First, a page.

The Economy

U.S. Durable Goods Orders Fall 2.2% in May

The surprising decline reflects uncertainty over the global economy that is likely to be magnified by the U.K.'s "Brexit" vote.
Katie Kuehner-HebertJune 24, 2016

U.S. businesses were already investing less due to rising economic uncertainty even before Britain voted to leave the European Union.

New orders for manufactured durable goods in May unexpectedly fell 2.2% to $230.7 billion, after rising 3.3% in April, the Commerce Department said Friday. Non-defense capital goods orders excluding aircraft, or core capital goods orders, fell 0.7% last month after dropping 0.4% in April. Shipments of core capital goods fell 0.5% last month after an 0.6% increase in April.

Economists on average had forecast that durable goods orders would fall 0.4% and core capital goods orders would rise 0.3% in May.

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According to Reuters, uncertainty over the global economy and the upcoming U.S. presidential election are making companies cautious about spending and that uncertainty is likely to be aggravated by Britain’s shock vote to leave the European Union.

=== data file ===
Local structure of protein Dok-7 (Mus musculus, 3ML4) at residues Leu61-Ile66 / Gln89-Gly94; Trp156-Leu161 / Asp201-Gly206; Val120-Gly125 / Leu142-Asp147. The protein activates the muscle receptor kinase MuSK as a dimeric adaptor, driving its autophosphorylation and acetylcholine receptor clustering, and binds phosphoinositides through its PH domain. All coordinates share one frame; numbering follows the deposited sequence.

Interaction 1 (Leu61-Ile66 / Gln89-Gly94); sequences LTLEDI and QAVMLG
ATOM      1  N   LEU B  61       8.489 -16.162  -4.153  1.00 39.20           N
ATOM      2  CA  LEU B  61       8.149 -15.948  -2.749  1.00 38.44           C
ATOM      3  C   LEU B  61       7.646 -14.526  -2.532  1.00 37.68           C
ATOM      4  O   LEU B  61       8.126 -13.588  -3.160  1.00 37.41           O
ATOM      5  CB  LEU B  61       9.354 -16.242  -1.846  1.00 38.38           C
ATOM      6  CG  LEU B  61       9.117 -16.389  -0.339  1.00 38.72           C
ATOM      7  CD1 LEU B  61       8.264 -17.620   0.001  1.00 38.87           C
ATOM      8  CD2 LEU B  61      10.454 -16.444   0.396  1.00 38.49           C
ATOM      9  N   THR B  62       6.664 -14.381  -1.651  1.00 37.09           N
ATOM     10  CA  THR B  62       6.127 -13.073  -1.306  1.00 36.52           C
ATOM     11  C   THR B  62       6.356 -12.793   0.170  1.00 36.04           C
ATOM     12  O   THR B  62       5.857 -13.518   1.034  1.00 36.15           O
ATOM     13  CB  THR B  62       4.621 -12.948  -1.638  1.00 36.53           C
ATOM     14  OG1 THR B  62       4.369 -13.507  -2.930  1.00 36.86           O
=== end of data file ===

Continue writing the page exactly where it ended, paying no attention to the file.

“The surprising ‘leave’ outcome of the British referendum will result in the intensification of these uncertainties, potentially hampering business capital investment,” TD Securities’ deputy chief economist Millan Mulraine told Reuters.

Weak business spending and the Brexit referendum make it unlikely that the Federal Reserve will raise interest rates in the near-term and will likely continue to weigh on economic growth in the second quarter.

“ ‘Brexit’ will not likely help matters,” Steve Blitz, chief economist at M Science, said in a note to clients.

Last month’s drop in durable goods orders was led by a 34.1% decline in military-aircraft orders. Friday’s numbers showed “broad-based and persistent softness across the U.S. manufacturing sector,” Barclays economist Jesse Hurwitz said in a note to clients.

New orders for non-defense capital goods excluding aircraft, a closely watched proxy for business investment in equipment, fell 0.7% in May from April.

“The manufacturing sector has faced pressure since late 2014 from falling oil prices, which squeezed domestic energy production, and lackluster demand for U.S. exports, partly reflecting a strong dollar,” The Wall Street Journal said.

If U.S. business spending on equipment falls in the second quarter, it would be the first time since the recession of 2008 that it would have contracted for three straight quarters.